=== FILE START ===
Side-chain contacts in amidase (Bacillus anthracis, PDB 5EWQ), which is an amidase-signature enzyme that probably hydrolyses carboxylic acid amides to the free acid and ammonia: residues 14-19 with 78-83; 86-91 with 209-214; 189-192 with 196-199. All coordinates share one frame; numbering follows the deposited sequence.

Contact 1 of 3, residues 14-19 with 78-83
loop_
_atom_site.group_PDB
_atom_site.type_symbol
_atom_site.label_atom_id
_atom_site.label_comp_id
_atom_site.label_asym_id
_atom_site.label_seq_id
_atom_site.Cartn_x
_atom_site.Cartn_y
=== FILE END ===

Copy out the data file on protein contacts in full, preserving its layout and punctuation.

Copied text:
Side-chain contacts in amidase (Bacillus anthracis, PDB 5EWQ), which is an amidase-signature enzyme that probably hydrolyses carboxylic acid amides to the free acid and ammonia: residues 14-19 with 78-83; 86-91 with 209-214; 189-192 with 196-199. All coordinates share one frame; numbering follows the deposited sequence.

Contact 1 of 3, residues 14-19 with 78-83
loop_
_atom_site.group_PDB
_atom_site.type_symbol
_atom_site.label_atom_id
_atom_site.label_comp_id
_atom_site.label_asym_id
_atom_site.label_seq_id
_atom_site.Cartn_x
_atom_site.Cartn_y